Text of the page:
South Korea on Thursday delivered a stern warning to Japan regarding restrictions on exports of high-tech materials to Korea, calling Japan’s decision a breach of international law and vowing “corresponding steps” if necessary.
“Japan’s export restrictions are a form of political retaliation that violate international law,” the National Security Council of the presidential office Cheong Wa Dae said in a press release.
In the meeting, chaired by Presidential National Security Director Chung Eui-yong, council members vowed active diplomatic countermeasures to ensure that Japan reverses its decision, the Blue House said.
Earlier in the day, Deputy Prime Minister and Finance Minister Hong Nam-ki vowed to take “corresponding measures,” which may include lodging a complaint with the World Trade Organization.
“We clearly take (Japan’s export curbs) as economic retaliation against (the Korean) judiciaries’ ruling on the forced labor cases,” Hong said in an interview with radio broadcaster CBS.
“It would be very unfortunate not only for the Korean economy, but also for the Japanese economy and the global economy.”
Given that settling disputes at the WTO is a time-consuming processes, he said Korea would also take “other necessary measures under domestic and international laws.” He did not specify details.
The fiscal policymaker’s remarks follow an announcement from the Japanese government of its intention to restrict exports of high-tech industrial materials needed to make semiconductors and computer displays. Samsung Electronics and other Korean chipmakers rely on the materials to produce components that are essential to their business operations.
Japan is also expected to remove Korea from its list of trusted buyers. To purchase the materials from Japan, Korean companies would need to undertake a complicated approval processes that can last up to 90 days.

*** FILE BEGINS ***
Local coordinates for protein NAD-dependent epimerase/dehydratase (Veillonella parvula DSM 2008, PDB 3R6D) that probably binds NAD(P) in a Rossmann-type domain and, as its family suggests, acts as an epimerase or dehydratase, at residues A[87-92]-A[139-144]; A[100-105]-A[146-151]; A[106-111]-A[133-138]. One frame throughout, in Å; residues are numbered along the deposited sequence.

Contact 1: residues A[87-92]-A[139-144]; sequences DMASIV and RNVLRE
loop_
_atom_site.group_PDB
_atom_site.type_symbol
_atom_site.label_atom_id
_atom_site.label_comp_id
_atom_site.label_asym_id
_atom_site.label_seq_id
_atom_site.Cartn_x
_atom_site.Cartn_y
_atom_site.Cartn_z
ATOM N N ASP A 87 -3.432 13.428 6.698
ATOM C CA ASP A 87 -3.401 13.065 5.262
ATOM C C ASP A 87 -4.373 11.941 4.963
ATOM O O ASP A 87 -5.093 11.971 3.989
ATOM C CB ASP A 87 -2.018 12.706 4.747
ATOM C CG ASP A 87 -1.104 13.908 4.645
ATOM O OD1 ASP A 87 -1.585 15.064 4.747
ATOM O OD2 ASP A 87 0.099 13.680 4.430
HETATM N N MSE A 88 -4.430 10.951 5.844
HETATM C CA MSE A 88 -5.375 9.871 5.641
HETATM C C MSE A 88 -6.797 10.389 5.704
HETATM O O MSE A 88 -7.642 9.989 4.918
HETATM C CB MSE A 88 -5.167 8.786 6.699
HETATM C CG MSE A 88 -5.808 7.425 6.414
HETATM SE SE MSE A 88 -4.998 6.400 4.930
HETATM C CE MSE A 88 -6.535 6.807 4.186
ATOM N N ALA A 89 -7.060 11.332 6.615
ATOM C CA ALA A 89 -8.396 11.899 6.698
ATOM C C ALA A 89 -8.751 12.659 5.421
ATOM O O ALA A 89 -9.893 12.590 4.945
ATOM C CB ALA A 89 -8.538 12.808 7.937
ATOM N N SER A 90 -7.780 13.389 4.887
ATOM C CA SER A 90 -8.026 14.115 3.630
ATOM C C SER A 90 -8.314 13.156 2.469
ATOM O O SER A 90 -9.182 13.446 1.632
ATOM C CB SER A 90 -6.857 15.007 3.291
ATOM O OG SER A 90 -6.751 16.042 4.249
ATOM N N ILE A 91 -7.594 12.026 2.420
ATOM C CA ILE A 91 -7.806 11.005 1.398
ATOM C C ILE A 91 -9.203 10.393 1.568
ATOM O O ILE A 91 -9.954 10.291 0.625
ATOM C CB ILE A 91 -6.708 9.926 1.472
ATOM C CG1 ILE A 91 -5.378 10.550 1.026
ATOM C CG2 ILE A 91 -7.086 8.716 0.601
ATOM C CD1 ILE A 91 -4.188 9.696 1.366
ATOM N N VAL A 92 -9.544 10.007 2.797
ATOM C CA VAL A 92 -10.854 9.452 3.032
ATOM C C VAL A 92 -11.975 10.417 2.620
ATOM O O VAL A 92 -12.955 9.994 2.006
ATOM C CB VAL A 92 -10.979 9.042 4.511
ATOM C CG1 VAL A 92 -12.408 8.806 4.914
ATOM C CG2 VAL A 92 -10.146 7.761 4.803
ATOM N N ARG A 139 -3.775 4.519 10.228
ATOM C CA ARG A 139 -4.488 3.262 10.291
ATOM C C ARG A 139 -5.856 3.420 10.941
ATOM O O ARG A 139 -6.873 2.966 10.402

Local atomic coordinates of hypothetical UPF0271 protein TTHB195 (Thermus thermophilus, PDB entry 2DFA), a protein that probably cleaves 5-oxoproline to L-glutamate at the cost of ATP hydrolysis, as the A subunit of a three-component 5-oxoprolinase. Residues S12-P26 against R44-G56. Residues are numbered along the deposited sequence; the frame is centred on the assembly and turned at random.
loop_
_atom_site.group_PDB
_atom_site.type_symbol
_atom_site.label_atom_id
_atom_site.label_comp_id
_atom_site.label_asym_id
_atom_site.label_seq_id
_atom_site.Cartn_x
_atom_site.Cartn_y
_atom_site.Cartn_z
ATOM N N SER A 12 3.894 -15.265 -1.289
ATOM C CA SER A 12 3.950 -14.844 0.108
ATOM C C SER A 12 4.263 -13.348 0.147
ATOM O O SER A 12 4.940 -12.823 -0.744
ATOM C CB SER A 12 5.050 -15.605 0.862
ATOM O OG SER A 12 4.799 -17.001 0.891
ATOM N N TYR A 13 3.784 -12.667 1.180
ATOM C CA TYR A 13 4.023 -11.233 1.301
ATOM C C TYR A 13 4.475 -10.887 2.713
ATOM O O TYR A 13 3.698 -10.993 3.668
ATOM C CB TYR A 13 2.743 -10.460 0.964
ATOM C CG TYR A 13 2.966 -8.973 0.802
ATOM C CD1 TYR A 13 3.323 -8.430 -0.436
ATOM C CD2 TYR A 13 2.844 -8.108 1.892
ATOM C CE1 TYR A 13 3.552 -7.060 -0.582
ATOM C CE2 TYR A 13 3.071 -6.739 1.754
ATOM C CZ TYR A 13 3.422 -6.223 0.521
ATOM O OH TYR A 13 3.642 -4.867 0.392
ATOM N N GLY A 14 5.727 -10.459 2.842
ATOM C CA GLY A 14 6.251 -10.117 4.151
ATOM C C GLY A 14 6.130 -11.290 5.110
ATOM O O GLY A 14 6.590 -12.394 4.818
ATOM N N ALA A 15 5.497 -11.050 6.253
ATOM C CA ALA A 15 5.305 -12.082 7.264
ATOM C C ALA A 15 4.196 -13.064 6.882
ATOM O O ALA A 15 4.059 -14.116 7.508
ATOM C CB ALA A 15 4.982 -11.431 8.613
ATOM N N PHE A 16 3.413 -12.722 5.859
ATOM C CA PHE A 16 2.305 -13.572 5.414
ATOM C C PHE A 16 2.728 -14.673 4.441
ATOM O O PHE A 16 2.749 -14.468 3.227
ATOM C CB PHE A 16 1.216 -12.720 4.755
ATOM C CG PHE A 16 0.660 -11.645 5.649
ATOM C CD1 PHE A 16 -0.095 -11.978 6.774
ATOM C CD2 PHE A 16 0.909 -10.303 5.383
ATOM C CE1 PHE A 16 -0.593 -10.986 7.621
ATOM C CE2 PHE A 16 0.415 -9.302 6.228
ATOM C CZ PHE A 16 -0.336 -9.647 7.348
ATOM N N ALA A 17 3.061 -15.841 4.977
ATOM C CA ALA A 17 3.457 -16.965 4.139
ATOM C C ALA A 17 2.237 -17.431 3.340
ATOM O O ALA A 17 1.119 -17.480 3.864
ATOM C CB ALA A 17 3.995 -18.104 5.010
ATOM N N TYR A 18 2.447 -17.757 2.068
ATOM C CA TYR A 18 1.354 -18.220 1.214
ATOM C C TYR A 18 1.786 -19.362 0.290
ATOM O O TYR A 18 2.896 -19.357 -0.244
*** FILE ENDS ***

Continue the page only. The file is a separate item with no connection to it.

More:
Faced with mounting criticism from Korea, the Japanese government has asserted that its export restrictions comply with WTO regulations. It argues that each country has the right to control its exports.
“Export control is conducted by each government autonomously,” Deputy Chief Cabinet Secretary Yasutoshi Nishimura said Thursday during a regular press briefing. “Our measure complies with the WTO regulations.”
Despite Japan’s defense of its action as an exception to international trade regulations, Korea asserted that it violates the spirit of free trade that is enshrined in various international norms.
During an emergency meeting in Seoul, Trade Minister Yoo Myung-hee reiterated that Japan had violated WTO regulations, which bans export restrictions on goods. The minister also stressed that the Japanese measure contradicts a commitment to free trade that Japan made during the recent G-20 summit in Osaka.
In particular, Yoo said, the Japanese decision clashes with the Wassenaar Arrangement, to which Korea and Japan are both parties. The agreement stipulates that export controls on high-tech materials and other strategic goods must not target “specific countries.”
“We strongly demand that Japan repeal its export control measure. … If Japan is a responsible (party) to the export control treaty on strategic goods, it should respond to our calls for bilateral consultations,” said Yoo.